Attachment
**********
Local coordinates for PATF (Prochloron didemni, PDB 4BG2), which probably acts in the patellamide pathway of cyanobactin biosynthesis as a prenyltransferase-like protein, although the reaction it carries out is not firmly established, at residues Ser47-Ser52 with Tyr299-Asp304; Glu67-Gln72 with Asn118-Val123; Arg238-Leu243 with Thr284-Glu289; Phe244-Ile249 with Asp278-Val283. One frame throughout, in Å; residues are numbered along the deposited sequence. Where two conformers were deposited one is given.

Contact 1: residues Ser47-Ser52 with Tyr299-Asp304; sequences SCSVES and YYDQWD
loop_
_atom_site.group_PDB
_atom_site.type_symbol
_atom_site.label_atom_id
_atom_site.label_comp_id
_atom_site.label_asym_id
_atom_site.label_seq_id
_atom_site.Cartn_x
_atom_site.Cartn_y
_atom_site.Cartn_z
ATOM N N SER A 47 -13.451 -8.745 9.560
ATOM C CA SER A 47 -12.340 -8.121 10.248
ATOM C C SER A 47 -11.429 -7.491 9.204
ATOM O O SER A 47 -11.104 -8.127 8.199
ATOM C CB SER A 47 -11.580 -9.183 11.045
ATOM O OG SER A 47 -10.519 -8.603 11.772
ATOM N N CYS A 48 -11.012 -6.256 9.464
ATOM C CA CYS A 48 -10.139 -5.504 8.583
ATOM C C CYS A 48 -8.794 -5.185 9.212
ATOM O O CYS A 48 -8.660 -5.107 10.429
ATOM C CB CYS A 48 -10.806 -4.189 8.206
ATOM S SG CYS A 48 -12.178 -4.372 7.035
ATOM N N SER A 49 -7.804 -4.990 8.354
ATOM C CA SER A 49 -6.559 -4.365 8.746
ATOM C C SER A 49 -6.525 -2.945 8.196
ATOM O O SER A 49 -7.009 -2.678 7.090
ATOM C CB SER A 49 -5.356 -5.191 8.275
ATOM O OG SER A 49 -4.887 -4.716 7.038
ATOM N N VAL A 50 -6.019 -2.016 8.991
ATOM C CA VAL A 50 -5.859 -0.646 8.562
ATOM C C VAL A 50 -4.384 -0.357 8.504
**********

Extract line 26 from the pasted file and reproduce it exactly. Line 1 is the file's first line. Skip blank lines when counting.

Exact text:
ATOM C CA SER A 49 -6.559 -4.365 8.746